NORTH ADAMS — Firefighters have extinguished all hot spots in the junkyard fire near downtown that sent black smoke billowing over the city Tuesday and forced residents to shelter inside their homes because of air quality concerns.
All firefighting operations ceased about 10 a.m. Wednesday, North Adams Mayor Tom Bernard and Fire Chief Brent Lefebvre announced at a news conference. The fire burned a pile of scrapped cars that sat about two stories high at George Apkin & Sons on State Street.
“All known hot spots have been extinguished,” Lefebvre said. “We’ve turned the property back over to the owners. ... Now, we’re conducting cleanup operations, getting all our equipment placed back into service.”
State air monitoring ceased when the fire operations ended, and overnight monitoring showed no air quality concerns from the fire, according to the city.
“We are working with the [Department of Environmental Protection], the health inspector and myself, as well as the owners,” he said. “We’ll be having multiple meetings with them to discuss how to prevent this in the future.”
The junkyard eventually could be held liable for the fire, Lefebvre said.
“Obviously, there’s a lot of departments that were taken out of service to come down here,” he said. “So far, minimal equipment lost, but there’s money involved in all this, so, we have to attempt to recuperate what we can.”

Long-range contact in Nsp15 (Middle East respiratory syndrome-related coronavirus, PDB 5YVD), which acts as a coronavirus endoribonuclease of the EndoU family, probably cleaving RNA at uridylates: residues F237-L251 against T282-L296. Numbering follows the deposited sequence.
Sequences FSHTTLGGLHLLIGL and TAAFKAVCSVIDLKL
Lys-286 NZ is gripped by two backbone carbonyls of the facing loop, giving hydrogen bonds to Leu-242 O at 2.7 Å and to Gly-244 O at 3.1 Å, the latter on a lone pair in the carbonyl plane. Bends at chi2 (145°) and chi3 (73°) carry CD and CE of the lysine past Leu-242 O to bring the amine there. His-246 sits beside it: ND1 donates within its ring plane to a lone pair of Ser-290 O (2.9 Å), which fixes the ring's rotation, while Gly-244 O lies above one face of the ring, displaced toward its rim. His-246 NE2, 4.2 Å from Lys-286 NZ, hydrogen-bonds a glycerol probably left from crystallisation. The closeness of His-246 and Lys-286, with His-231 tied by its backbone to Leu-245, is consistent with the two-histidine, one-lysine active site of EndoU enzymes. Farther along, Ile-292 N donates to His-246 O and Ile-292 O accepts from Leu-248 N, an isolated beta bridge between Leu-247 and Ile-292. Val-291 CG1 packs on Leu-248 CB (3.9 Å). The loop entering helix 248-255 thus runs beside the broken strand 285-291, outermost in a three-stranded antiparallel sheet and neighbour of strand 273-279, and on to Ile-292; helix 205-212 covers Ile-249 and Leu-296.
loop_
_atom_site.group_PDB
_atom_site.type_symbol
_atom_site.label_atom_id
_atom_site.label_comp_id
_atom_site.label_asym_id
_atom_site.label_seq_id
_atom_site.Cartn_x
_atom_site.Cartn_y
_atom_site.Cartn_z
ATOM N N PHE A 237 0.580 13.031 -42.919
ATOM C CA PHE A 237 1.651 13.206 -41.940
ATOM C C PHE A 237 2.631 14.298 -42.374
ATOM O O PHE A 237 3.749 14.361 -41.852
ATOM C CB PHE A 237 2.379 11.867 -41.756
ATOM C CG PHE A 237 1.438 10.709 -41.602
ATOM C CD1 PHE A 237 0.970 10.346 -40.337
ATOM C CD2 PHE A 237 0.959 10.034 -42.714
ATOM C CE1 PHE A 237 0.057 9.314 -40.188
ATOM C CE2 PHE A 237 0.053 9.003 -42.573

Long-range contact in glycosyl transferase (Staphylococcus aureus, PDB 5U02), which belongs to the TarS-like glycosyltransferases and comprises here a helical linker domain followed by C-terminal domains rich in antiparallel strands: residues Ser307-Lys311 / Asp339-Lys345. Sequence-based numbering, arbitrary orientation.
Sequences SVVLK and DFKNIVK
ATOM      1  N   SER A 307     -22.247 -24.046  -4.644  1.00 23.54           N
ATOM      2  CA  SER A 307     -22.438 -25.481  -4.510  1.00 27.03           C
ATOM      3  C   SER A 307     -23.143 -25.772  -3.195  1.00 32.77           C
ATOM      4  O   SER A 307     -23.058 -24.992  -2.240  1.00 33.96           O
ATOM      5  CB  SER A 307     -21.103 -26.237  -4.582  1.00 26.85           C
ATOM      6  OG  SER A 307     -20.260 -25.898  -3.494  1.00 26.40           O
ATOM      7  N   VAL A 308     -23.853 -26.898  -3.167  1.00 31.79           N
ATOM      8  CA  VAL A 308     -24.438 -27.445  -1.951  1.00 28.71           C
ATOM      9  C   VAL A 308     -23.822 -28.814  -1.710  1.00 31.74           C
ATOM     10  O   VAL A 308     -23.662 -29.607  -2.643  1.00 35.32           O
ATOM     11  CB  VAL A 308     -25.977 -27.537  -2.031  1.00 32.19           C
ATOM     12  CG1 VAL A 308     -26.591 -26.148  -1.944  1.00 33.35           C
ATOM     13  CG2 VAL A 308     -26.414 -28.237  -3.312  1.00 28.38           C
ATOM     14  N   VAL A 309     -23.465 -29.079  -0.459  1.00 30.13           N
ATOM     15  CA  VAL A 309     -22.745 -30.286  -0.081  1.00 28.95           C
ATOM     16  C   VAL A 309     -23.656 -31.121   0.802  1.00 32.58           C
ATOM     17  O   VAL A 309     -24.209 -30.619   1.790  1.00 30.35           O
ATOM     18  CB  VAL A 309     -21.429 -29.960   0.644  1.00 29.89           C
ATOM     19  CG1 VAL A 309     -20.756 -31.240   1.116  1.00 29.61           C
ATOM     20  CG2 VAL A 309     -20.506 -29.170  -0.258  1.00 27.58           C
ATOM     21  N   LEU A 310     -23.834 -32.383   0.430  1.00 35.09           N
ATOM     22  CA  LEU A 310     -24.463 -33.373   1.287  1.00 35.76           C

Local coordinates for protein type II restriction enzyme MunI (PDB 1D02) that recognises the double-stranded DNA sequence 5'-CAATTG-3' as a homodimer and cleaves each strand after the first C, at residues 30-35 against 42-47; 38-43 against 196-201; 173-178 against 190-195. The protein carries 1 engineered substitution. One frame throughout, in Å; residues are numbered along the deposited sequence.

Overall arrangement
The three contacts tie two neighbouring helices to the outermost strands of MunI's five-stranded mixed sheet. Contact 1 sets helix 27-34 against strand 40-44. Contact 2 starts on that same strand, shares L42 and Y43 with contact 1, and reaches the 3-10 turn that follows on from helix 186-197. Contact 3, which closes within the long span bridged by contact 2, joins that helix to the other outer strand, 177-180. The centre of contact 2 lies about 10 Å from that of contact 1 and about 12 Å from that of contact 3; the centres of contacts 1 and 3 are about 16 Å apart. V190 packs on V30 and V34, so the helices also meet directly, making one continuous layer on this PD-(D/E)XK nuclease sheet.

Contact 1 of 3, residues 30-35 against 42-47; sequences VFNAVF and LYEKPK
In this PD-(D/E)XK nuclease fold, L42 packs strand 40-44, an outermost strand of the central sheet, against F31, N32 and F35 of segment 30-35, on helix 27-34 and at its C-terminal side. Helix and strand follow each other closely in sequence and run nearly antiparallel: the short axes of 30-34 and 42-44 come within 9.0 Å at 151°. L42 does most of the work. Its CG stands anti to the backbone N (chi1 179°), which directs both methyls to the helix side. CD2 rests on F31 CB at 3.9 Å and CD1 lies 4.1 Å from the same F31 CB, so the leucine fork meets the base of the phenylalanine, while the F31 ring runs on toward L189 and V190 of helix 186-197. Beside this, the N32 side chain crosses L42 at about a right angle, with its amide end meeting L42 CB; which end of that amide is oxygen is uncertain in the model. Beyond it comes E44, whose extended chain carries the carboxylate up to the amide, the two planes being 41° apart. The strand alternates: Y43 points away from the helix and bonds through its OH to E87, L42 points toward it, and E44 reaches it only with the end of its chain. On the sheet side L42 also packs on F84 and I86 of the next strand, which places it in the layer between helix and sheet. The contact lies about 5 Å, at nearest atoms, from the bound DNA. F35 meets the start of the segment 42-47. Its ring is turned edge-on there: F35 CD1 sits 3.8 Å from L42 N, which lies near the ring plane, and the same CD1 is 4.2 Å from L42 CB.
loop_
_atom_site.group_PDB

Equipment loss was limited largely to pieces of hose and broken lights, Lefebvre added. He did not have an estimate of what the destroyed scrap material or damage to railroad would be worth.
At one point, the fire spread from the junkyard to a pile of railroad ties stored near the rail, as a result of debris, but otherwise the surrounding woods fared “pretty well,” Lefebvre said.
He also confirmed Wednesday that the blaze is believed to have been ignited by a gas tank that caught fire, and the fire is considered an “industrial accident.”
“They found a gas tank, and a spark from the unit that was dismantling the car ignited the gas tank, causing the fire to spread,” he said.
It is not clear precisely what contaminants were contained in the pile, and the Department of Environmental Protection will be responsible for that investigation, Lefebvre said.
Asked whether he was concerned about the upcoming fire season, given last year’s drought and several major fire events so far this year, Lefebvre said the department was prepared.
“We have a really, really good crew of guys and a great support system in our community with our mutual aid,” he said. “I’m not worried about the upcoming fire season; we’ll just deal with things as they come along.”